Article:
Exploring Role-Play Prompting LLMs – What Does Science Say?

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Large Language Models (LLMs) can sometimes feel like alien technology. In other words, we don’t fully understand how they work or what they’re truly capable of. It’s akin to stone-age people trying to use advanced alien technology, occasionally causing it to spark, leaving us in awe of its magical capabilities.

Through billions of trials and errors, we’ve learned that some prompts are significantly more effective than others. This insight has led to the emergence of a new discipline known as prompt engineering.

In today’s article, we’ll examine one of those prompting techniques used by expert prompt engineers to improve performance: the role playing prompt.

πŸ”¨ Problem Formulation: Does the role-playing prompt really work? What evidence is there to suggest it does?

Research Paper on Better Zero-Shot Reasoning with Role-Play Prompting

In the paper “Better Zero-Shot Reasoning with Role-Play Prompting”, a group of Lenovo researchers found out that

“Leveraging models such as ChatGPT and Llama 2, our empirical results illustrate that role-play prompting consistently surpasses the standard zero-shot approach across most datasets. Notably, accuracy on AQuA rises from 53.5% to 63.8%, and on Last Letter from 23.8% to 84.2%.”

The study authors proposed a two-staged design where they first collected a number of “role feedback prompts”, i.e., responses from the AI model to acknowledge the role it is prompted to play.

Then they chose the best “role feedback” response and used it for evaluation like so:

  • Exploration: Find the best role-feedback response.
  • Exploitation: Use the best role-feedback response as a wrapper to set the role-playing context.

The result was evaluated on 12 different datasets spanning four categories:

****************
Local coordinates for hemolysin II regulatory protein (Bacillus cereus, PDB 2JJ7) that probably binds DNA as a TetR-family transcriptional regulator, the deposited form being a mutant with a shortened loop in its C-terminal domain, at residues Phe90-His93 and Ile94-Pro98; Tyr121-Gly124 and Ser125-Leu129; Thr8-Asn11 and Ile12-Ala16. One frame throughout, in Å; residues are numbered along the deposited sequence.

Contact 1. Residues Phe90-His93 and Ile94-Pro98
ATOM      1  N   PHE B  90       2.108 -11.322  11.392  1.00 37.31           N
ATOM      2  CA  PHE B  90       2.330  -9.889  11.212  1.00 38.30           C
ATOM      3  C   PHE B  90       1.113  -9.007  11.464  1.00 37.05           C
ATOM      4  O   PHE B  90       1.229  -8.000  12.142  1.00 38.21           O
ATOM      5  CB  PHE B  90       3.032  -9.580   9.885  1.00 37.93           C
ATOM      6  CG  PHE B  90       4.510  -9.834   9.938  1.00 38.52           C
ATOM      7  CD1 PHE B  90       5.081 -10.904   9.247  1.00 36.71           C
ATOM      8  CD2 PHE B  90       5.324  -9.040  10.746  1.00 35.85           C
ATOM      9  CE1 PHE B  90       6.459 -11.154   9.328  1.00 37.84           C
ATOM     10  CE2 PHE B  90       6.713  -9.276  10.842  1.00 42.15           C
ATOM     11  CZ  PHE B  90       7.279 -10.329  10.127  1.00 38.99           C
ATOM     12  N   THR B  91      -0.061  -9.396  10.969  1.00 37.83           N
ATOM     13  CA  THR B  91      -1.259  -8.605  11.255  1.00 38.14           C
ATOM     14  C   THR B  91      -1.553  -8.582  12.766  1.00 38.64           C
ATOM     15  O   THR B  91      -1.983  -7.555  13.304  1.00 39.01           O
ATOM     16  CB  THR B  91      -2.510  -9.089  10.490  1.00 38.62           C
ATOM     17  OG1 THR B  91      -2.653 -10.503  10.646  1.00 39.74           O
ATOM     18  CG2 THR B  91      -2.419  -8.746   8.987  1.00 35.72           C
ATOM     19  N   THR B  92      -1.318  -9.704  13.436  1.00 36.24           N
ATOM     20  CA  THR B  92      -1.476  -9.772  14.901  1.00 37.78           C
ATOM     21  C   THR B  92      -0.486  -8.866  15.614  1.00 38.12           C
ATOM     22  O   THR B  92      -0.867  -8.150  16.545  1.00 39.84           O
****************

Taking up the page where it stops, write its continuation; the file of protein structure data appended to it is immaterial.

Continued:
• Arithmetic
  • Common Sense
  • Symbolic
  • Other Reasoning

Here are the four different role setting and role feedback prompts — you can use them as an inspiration for your own prompt engineering tasks to obtain better results:

They also compared the role-playing approach with “Chain-of-Thought (CoT)” prompting trick asking the model to “Think Step by Step”, which is a common approach to improve performance.

The results are interesting:

So, the role-playing prompt improves performance against zero-shot and often against CoT prompting. You’d be better off using it all the time!

Yet, the performance difference is not so huge that it warrants the effort for all tasks.

So, if you need something done quickly, you’d probably not have the time to set the whole stage with many words and optimized Role-Feedback Prompts.

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The Elephant in the Room

Papers like this, however, miss the forest for the trees. Role-playing prompts are not only x% better than non-role-playing prompts. They’re infinitely better in some application scenarios.

For example, my Mastermind Prompt wouldn’t be possible without role-playing:

ChatGPT Mastermind Group (Prompt Engineering)

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So role-playing prompts open up a whole new dimension or category of prompts. An interesting role-playing prompt is to tell the model to play the role of a Linux operating system, for example:

So, we have one computer system that is capable of simulating every other system whether it’s a human being, another computer system or OS, or a phantasy character like in CharacterAI:

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